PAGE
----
Angry Eden farmers are calling for the defeat of Supervisor John S. Tsakos in Tuesday's election because he voted against spending $2,000 to prepare a town farm preservation plan, a first step in applying for federal funds that would be used to preserve the town's agricultural and open land.
The 24 Eden farmers in an advertisement in the local Pennysaver are urging the election of Glenn Nellis, 58, a vice president at Buffalo State College, who if elected promises to be a full-time supervisor.
In a second advertisement in the Pennysaver, six Eden business firms that work with Eden farmers termed Tsakos' vote against the farm preservation plan "a grave mistake."
"By not allowing grant monies to become available to the Town of Eden, we are potentially permitting green space to become developed," the ad said. "In turn, more services are then required, which inevitably would raise our taxes."
The Town Board, by a 2-2 vote Sept. 24, defeated a proposal to hire Darlene Vogel to prepare a farm preservation plan somewhat similar to one she wrote for Erie County.
While Tsakos and Councilman Peter Ruh cast "no" votes, Councilmen Gerry Neifer and George Zittel voted "yes," and Councilman Lynn Penfold abstained.
Tsakos, a Republican seeking a second term, said he recognizes farming as Eden's major industry. He said he voted against the farm preservation plan because he "lacked complete information about the plan."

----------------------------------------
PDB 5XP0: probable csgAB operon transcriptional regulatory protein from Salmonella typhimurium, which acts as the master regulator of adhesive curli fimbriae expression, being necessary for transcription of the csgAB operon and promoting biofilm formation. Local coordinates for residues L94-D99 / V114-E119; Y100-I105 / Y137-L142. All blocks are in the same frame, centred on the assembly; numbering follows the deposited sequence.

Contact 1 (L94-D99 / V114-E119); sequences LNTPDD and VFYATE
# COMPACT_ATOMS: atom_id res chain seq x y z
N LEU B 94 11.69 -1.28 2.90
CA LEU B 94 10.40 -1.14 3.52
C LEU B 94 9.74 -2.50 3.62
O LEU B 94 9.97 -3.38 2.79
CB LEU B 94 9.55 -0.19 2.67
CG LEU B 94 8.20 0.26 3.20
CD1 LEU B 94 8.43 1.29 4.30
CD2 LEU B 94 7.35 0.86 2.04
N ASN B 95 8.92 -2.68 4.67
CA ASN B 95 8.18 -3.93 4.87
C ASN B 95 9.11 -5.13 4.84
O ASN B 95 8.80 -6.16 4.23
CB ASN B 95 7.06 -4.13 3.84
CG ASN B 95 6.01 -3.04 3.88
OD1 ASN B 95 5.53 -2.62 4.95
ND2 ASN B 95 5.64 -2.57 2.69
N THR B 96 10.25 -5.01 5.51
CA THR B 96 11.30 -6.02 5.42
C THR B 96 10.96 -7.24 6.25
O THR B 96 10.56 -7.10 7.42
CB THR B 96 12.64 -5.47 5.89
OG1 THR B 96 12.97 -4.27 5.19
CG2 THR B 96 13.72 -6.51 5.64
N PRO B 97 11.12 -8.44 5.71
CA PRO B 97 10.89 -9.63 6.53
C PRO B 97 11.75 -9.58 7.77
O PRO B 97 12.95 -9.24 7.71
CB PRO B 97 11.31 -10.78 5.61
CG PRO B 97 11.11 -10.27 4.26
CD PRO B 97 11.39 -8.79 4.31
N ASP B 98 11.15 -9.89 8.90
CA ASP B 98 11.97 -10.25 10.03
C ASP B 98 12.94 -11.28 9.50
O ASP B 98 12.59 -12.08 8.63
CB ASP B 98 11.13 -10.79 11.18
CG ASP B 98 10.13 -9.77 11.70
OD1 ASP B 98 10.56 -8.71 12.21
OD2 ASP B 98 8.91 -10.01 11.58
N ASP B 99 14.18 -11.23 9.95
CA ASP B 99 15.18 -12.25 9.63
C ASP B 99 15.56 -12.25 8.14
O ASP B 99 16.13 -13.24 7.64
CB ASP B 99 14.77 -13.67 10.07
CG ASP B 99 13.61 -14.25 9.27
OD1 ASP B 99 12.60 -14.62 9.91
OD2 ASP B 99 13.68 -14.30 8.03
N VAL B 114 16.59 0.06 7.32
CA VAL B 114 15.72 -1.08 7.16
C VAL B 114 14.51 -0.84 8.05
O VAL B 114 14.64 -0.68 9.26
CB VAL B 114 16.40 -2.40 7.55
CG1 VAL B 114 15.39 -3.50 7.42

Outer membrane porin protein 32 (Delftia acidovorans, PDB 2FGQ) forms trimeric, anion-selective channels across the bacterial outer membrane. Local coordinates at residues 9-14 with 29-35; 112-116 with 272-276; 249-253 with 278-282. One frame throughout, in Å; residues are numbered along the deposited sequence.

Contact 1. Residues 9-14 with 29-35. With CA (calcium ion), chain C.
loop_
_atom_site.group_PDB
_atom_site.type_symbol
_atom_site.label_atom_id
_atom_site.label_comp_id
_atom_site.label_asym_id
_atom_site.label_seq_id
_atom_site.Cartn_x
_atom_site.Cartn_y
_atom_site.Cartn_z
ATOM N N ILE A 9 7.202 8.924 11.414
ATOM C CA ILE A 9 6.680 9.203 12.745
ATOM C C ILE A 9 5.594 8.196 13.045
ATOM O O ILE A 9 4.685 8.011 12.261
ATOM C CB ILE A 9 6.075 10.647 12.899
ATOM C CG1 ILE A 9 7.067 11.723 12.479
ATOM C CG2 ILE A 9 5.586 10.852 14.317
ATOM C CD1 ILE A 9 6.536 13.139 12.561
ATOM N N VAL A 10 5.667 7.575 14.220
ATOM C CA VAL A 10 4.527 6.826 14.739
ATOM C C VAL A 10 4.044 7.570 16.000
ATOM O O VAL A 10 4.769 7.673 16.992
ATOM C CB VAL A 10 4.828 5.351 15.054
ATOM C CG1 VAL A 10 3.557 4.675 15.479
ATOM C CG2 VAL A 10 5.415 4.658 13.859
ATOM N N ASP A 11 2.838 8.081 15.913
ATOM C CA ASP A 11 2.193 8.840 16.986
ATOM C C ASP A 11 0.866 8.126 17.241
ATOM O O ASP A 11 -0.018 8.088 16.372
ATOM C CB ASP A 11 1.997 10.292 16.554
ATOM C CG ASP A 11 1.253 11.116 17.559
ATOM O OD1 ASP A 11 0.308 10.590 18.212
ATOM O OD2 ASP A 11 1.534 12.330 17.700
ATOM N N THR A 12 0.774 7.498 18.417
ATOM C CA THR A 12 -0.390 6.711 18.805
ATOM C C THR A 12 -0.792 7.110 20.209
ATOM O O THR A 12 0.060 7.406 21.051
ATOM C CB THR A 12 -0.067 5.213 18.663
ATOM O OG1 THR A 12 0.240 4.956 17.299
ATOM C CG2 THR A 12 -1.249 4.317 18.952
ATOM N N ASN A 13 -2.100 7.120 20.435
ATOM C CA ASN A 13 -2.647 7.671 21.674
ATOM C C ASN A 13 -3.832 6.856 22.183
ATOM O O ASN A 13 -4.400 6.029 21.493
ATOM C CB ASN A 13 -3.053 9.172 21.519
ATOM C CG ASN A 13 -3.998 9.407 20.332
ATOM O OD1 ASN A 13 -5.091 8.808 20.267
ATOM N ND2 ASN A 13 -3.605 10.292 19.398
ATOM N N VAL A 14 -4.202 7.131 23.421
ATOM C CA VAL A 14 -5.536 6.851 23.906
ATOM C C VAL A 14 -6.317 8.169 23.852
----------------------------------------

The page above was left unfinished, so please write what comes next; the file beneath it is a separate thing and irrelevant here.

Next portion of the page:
He added that the plan "would ultimately cost the town 25 percent of whatever funds were allotted to Eden and that Eden's Farm Advisory Committee declined to accept responsibility for performing the necessary work."
Penfold, a Republican who is not seeking re-election, defended Tsakos Tuesday and characterized the controversy as "political."
Penfold told The Buffalo News that he abstained from voting on the issue for the same reason that Tsakos voted against it.
The Agricultural Advisory Board "asked us for a blank check to do this study," he said, "but they didn't have any idea what to do with it. Because they didn't give enough information on the issue, it was voted down."
Although the town missed the deadline to apply for funding for the study this year, Penfold noted, there will be another chance in 1998.